28 Chief Executive Officer, Chief Financial Officer, Comptroller, Accountant, Bookkeeper, Audit Committee, etc; f) For the immediate past three years, the external auditor must not have been a member/officer of the cooperative or employee/officer of a federation/union to which the cooperative being audited is affiliated; g) The external auditor must not be related to any officer and employee of the cooperative up to the fourth degree of consanguinity or affinity; and h) The external auditor, whether on his/her individual capacity or as partner of a firm, may undertake the external audit of the concerned cooperative for not more than five (5) consecutive years, provided that the external auditor may be allowed to audit the same client after a gap of two (2) years. As stated in the provisions of Section 4, also known as the Validity of Accreditation and Inclusion in CDA List, the accreditation of external auditor shall be valid for a period of three (3) years from the date of issue. The CDA accredited external auditors may apply for the renewal of their accreditation within three months prior to the expiration. The provisions of Section 3 of this Accreditation Criteria shall likewise apply for each application renewal. The CDA will circularize to all cooperatives the list of accredited cooperative external auditors once a year. The CDA, however, shall not be held liable for any damage or loss that may arise from the selection of the accredited cooperative external auditors to be engaged by the cooperatives for regular or special audit engagements.

29 Part III: The Effects of the Cooperative Development Authority Accreditation to the Individual Practitioners A. Financial Aspect

5 4 3 2 1 0 Expensive Reasonable Inexpensive

Figure 1 Cost Incurred in the Accreditation Process Foremost, the respondents of this study are uniformly re -accredited individual CPA practitioners in Batangas City. All of them have less than ten cooperative clients. Only four out of six questionnaires have been returned to the researchers due to time and distance constraints. Furthermore, the relatively small number of respondents has caused difficulty to trace the target subjects; consequently, the researchers have only come up with four out of six CDA accredited practitioners. According to Section 8 of Memorandum Circular No. 2009-03, the accreditation fees vary from individual practitioners to partnerships or firm. The initial filing fee costs two thousand pesos (P2, 000.00) and five thousand pesos (P5, 000.00) for an individual and partnership or firm, respectively.

30 With respect to renewal fee, accreditation fees cost one thousand pesos (P1, 000.00) for an individual practitioner and three thousand pesos (P3, 000.00) for partnership or Firm. On the other hand, re-application fee costs two thousand pesos (P2, 000.00) for an individual practitioners and five thousand pesos (P5, 000.00) for partnership or firm. All four respondents find the accreditation fees reasonable. The accreditation fee is neither too expensive nor inexpensive. It suffices the firms capability to carry out its duties for the period which the accreditation is valid. They further note that the benefits derived from being a CDA-accredited CPA reasonably compensate the cost of the accreditation.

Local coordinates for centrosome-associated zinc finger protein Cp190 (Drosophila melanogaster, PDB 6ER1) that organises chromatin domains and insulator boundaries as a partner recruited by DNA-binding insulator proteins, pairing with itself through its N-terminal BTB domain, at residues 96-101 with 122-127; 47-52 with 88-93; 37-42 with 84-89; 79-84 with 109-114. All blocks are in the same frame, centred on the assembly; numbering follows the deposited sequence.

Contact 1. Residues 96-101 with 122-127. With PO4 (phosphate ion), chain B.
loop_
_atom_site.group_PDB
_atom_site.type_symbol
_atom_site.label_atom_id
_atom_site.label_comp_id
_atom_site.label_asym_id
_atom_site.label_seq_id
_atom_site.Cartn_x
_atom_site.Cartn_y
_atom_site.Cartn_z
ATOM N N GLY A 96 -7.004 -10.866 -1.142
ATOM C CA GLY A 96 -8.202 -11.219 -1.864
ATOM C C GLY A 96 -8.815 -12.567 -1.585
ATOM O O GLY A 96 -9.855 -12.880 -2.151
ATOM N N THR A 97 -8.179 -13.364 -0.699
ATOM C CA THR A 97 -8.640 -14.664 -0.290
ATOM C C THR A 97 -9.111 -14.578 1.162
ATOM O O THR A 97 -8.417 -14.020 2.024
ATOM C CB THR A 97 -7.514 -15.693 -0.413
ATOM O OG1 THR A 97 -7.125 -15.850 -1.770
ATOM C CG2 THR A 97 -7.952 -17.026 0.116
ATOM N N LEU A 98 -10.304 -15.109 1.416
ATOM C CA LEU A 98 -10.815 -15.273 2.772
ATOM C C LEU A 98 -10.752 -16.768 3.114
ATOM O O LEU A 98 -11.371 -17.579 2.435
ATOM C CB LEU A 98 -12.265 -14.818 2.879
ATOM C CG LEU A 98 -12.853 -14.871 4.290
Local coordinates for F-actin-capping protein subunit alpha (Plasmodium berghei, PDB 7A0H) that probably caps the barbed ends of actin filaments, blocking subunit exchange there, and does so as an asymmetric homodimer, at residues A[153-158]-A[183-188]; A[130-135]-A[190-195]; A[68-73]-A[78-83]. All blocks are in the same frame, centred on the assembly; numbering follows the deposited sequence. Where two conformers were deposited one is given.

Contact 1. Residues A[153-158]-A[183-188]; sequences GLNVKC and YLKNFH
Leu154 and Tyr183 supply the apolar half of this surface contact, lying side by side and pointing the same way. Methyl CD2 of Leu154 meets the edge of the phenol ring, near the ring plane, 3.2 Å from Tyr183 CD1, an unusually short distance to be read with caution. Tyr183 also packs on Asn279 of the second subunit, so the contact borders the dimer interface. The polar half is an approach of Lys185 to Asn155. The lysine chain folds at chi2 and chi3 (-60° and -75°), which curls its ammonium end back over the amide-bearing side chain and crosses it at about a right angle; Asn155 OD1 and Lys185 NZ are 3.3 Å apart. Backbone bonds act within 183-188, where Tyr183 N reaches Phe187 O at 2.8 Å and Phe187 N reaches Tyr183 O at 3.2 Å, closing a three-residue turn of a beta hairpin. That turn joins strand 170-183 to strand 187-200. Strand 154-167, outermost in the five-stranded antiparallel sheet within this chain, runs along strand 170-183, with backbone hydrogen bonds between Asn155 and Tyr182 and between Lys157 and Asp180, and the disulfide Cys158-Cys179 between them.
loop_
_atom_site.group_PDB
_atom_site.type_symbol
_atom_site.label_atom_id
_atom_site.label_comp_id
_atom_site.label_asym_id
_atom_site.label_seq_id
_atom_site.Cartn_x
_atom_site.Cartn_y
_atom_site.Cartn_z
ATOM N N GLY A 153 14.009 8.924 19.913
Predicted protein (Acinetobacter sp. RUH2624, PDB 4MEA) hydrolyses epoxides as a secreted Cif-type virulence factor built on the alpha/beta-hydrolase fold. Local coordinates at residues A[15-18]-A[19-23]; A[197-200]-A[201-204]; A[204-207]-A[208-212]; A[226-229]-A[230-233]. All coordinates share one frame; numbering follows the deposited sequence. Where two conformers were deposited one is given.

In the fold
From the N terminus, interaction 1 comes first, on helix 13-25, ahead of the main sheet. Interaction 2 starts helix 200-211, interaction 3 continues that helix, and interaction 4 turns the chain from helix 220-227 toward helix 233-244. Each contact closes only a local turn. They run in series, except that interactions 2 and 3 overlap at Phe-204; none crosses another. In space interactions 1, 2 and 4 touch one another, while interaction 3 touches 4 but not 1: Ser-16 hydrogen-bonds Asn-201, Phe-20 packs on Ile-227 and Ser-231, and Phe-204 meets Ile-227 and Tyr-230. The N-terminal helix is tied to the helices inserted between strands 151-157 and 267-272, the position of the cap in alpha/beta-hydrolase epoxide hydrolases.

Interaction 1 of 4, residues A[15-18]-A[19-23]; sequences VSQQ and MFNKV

2.5 2 1.5 1 0.5 0 Significantly Increased Slightly Increased No change in Income

Figure 2 Change in Income after being accredited

50% of the respondents reveal that after being accredited by the Cooperative, their income slightly increased while the other half felt no increased in income at all. The slight increase in income can be attributed to the offsetting of the costs from accreditation and the earnings from auditing cooperatives.

31 Though there is only a slight increase in income, the benefits of the accreditation process still exceeds its cost since the auditors have been benefited from the trainings and learnings gained from the CDA. B. Quality of Service

3.5 3 2.5 2 1.5 1 0.5 0 Significantly Improved Slightly Improved Did not improve

Figure 3 Improvement in the Quality of Service 75% of the respondents remark that there have been significant improvements on the quality of services that they execute. Only one out of four respondents assesses that there has been only a slight improvement in the quality of service he or she gives. With this, they also believe that there is a difference in the quality of services before and after completion of training with topics on Standards Chart of Accounts of the Cooperative, FRSC-Cooperative and other rules and regulations. These trainings make the CDA-accredited auditor different and essentially preferred from those who are not accredited. They have gained substantial

32 learning in auditing the cooperative financial statements. With this, the respondents believe that the accreditation process has significantly helped the cooperative sector in pursuing and attaining reliable and dependable financial information and the accounting profession in advancing the knowledge of auditing financial statements for key areas in the Philippine economy, such as the Cooperative. C. Time Period

3.5 3 2.5 2 1.5 1 0.5 0 Lengthly Sufficient Too Short

Figure 4 Time consumed in Accreditation About 75% of the respondents consider the time they spent in complying with the requirements for the accreditation for renewal as ample and sufficient while the remaining 25% feels that the accreditation process is lengthy. Respondents consider the accreditation process time-consuming due to the required training for the cooperatives. This can probably be attributed to the required certificate of completion of training equivalent to a minimum of 24 hours